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The purpose of this study was to compare bone mineral density (BMD) and bone turnover markers between combined oral contraceptive (COC) and non-COC users over 12 months. Materials and methods: COC users (n = 34, age = 19.2 ± 0.5) and non-COC users (n = 28, age = 19.3 ± 0.6) provided serum at baseline, 6 months, and 12 months. C-terminal telopepetides (CTX) and pro-collagen type 1 N-terminal propeptides (P1NP) were determined using ELISA. BMD was measured at the three time points using dual-energy x-ray absorptiometry (DXA). Results: COC users had greater CTX than non-COC users at baseline (18.6 ± 8.2 vs. 13.8 ± 5.3 ng/mL, P = 0.021) and 6 months (20.4 ± 10.3 vs. 14.2 ± 8.5 ng/mL, P = 0.018). Controlling for lean mass, groups were similar in BMD. Over 12 months, non-COC users maintained BMD at the spine, while the COC users declined 2.2% in lateral spine BMD (0.773 ± 0.014 to 0.756 ± 0.014 g/cm2, P = 0.03) and 0.7% in anterior–posterior spine BMD (1.005 ± 0.015 to 0.998 ± 0.015 g/cm2, P = 0.069). Non-COC users increased in BMD of the whole body over 12 months (P < 0.001) while COC users had no change. Women who began COCs within 4 years after menarche had lower BMD at the hip and whole body. Women taking very low dose COCs (20 mcg ethinyl estradiol, EE) significantly declined in CTX, P1NP, and lateral spine BMD in comparison to participants using low dose COCs (30/35 mcg EE). Conclusion: College-aged women who did not use COCs increased BMD of the whole body, while COC users had elevated bone turnover, declines in spinal BMD, and lack of bone acquisition of the whole body over 12 months. Young females who initiate COC use early after menarche may experience skeletal detriments.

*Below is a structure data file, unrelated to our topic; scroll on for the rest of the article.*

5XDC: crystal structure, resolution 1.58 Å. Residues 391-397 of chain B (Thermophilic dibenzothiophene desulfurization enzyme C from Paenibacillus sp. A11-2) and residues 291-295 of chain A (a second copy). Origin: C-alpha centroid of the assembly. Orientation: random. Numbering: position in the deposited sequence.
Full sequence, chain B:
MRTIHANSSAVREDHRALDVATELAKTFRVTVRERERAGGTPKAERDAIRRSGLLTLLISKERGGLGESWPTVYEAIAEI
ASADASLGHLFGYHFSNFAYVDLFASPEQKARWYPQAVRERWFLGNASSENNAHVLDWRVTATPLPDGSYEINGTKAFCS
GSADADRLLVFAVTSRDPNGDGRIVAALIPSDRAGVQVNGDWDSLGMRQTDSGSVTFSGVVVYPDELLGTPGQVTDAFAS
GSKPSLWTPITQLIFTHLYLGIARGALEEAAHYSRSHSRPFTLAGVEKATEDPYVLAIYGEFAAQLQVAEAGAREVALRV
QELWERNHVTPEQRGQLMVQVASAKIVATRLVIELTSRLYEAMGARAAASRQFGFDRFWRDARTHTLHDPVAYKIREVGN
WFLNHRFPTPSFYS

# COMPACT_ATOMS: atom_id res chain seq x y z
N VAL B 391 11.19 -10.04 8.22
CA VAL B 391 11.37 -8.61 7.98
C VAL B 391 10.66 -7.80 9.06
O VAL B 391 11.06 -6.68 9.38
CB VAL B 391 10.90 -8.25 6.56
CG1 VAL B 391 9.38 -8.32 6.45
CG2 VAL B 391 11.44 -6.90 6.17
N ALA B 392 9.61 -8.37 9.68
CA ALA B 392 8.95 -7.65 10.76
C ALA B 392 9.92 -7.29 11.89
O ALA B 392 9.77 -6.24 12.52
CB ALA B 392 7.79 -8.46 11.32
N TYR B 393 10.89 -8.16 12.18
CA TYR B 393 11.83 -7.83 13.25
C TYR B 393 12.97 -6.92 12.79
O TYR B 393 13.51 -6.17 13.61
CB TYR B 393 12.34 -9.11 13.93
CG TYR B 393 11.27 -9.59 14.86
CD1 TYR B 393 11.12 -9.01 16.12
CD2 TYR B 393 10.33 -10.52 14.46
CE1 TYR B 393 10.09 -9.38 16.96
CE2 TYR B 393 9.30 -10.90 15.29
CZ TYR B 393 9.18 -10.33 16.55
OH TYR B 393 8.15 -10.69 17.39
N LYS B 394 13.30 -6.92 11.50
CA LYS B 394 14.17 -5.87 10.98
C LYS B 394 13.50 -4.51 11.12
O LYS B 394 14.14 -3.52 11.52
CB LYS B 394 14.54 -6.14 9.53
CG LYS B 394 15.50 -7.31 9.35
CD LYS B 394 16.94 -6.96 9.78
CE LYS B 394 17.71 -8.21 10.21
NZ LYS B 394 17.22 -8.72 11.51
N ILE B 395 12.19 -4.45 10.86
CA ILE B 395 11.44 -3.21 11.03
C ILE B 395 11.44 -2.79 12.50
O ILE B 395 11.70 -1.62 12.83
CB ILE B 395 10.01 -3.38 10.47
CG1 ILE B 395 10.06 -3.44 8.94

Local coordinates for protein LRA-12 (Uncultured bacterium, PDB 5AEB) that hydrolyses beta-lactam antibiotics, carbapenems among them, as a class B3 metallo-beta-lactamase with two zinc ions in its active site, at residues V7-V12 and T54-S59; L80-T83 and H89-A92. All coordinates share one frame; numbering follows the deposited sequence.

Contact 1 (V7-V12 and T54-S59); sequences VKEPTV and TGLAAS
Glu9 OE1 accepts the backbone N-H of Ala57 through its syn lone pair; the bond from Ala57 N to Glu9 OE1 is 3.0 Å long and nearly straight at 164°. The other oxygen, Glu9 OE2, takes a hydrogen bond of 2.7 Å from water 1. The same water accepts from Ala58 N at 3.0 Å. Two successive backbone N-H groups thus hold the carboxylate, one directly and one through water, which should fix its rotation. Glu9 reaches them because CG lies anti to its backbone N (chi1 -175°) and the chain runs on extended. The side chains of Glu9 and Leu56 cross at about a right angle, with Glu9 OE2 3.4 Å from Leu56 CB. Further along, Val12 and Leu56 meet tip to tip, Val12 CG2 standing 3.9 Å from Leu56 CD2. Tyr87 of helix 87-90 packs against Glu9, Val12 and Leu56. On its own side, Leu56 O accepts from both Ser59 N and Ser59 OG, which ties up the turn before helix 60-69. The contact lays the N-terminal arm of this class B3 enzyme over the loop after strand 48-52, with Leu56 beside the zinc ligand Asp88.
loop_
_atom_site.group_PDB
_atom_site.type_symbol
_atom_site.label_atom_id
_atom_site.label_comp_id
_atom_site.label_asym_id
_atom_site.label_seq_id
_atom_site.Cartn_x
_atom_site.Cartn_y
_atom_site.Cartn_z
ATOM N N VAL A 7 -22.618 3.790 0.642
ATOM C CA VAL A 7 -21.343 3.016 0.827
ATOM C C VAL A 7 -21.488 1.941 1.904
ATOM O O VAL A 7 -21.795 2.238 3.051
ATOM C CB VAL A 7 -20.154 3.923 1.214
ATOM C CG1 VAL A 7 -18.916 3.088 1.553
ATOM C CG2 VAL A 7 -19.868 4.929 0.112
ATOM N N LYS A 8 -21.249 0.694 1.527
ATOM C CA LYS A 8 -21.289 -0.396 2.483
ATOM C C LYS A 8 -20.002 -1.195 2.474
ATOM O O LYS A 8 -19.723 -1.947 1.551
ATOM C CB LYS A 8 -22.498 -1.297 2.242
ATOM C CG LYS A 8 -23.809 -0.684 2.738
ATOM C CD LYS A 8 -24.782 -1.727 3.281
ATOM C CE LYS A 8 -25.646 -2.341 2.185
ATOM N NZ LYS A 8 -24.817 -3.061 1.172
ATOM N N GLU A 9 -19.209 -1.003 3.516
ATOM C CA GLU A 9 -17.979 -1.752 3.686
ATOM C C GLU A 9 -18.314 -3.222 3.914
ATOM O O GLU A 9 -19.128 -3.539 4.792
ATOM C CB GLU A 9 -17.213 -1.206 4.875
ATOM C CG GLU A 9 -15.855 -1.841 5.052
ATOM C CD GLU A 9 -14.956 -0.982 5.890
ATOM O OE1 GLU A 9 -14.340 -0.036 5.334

Almstedt, Hawley C., et al. “Oral Contraceptive Use, Bone Mineral Density, and Bone Turnover Markers over 12 Months in College-Aged Females.” Journal of Bone and Mineral Metabolism, no. 4, 2020, p. 544